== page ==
The project focuses on falsified medicines – a growing health problem affecting both developed and developing countries. Falsified medicines range from mixtures of toxic substances to ineffective products. They may be adulterated with corn starch, heavy metals, brick powder, amphetamines, ink or wall colour. Some drugs look so similar to the genuine product that they deceive health professionals as well as patients. They can result in treatment failure and death. Society must deal with the consequences that medicines are not only tools to combat illness, but also medical products and pharmaceutical commodities. They go the way of all commodities – to the legal as well as to the illegal market.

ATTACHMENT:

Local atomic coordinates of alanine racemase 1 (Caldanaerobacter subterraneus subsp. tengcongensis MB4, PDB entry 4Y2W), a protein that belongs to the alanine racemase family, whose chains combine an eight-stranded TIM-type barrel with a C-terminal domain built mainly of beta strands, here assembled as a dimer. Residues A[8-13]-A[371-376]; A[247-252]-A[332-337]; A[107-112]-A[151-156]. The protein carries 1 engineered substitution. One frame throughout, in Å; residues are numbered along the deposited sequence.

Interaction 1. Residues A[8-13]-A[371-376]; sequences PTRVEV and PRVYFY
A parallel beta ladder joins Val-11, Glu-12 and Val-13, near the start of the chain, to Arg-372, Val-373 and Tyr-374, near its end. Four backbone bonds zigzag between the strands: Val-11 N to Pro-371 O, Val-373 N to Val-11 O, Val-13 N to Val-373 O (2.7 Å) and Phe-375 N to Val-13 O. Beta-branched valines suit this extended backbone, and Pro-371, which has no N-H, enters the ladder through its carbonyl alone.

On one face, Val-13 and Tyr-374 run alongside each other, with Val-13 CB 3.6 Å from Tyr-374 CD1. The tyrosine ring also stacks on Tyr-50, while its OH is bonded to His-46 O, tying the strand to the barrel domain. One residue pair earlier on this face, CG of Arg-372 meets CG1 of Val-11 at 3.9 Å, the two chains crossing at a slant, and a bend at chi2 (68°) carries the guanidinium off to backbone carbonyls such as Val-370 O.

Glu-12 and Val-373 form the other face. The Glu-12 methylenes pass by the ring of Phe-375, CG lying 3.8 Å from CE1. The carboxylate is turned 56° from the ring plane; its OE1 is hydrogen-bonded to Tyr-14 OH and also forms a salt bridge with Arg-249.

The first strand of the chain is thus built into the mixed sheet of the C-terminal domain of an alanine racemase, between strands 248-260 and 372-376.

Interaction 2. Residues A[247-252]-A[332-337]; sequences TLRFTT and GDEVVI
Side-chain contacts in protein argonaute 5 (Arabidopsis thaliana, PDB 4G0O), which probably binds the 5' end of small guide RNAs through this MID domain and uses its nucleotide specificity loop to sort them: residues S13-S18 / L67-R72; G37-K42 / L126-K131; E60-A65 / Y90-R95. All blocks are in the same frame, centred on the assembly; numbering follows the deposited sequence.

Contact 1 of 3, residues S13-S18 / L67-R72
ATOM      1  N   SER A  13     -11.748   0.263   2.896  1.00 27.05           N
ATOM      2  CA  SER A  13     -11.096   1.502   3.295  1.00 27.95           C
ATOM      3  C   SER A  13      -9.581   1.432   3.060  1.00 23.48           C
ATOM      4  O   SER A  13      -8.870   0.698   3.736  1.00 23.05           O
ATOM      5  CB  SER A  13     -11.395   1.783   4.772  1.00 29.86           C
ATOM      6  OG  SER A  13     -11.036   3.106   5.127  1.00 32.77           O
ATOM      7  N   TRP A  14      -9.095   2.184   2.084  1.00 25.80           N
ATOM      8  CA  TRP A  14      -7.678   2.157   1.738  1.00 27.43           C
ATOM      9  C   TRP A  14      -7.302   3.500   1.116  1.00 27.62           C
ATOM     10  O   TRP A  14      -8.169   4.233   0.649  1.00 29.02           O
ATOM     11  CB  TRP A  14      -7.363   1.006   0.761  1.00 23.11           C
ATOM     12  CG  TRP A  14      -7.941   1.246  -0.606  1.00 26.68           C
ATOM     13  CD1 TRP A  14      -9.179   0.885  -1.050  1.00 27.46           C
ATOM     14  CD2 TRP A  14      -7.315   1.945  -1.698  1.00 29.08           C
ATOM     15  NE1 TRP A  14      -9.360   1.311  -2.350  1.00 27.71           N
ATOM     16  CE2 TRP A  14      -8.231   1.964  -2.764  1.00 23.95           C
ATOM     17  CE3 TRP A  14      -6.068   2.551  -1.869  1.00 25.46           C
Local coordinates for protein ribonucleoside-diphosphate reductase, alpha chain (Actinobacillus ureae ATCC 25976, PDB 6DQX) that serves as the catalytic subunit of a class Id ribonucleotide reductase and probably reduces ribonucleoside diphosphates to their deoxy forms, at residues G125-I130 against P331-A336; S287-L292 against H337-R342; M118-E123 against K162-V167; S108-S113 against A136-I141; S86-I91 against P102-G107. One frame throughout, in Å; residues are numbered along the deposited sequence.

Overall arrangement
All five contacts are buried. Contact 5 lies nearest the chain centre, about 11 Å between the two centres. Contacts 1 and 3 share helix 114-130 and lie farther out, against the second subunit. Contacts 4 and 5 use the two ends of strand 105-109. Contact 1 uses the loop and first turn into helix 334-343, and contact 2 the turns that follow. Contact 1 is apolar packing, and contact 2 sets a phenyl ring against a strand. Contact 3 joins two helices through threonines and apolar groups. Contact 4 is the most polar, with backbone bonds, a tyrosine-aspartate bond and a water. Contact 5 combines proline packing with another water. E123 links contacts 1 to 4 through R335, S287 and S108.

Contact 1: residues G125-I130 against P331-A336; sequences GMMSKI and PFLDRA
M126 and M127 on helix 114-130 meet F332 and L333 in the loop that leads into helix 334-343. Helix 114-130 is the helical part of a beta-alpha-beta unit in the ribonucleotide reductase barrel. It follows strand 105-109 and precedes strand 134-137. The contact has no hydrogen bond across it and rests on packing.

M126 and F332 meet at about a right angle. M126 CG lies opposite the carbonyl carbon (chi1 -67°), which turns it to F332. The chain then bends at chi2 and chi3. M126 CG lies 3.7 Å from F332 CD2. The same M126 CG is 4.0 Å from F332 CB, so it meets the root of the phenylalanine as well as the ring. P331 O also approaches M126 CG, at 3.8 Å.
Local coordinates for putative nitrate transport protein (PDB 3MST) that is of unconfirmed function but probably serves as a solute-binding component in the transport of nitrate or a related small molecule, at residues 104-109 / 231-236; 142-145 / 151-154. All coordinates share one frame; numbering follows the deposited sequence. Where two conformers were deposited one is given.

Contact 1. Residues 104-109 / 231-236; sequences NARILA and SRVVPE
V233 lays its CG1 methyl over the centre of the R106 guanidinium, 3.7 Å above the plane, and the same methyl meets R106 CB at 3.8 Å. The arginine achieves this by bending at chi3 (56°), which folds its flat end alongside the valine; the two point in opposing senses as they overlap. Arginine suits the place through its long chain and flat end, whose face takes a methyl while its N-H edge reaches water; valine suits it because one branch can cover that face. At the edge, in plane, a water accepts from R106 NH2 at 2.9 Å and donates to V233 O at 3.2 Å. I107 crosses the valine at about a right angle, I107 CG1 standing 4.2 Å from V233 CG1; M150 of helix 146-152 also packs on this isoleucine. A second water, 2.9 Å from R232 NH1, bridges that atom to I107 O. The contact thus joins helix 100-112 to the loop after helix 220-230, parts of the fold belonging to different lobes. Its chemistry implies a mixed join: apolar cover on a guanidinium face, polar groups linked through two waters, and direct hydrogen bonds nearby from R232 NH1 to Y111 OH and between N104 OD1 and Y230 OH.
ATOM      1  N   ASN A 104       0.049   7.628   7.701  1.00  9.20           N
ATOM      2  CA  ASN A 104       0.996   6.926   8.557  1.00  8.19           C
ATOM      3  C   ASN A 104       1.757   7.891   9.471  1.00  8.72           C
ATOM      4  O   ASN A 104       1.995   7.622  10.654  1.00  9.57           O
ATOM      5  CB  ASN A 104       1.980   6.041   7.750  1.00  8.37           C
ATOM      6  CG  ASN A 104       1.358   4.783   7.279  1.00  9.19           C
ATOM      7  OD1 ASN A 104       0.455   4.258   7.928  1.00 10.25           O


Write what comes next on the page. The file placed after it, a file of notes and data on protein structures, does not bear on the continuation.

The project examines how the falsifications are part of a global system and spread in various African and South African settings. The overall aim is threefold:
• Examining what socio-cultural mechanisms and medical processes make the market of falsified medicines work.
• Conduct sparse sampling to evaluate extend of falsified drugs in disease- and drug space the social-cultural model will have identified as high risk for falsification.
• Raising awareness and providing a basis for recommendations about new practices in health care, in non-governmental and legislative institutions.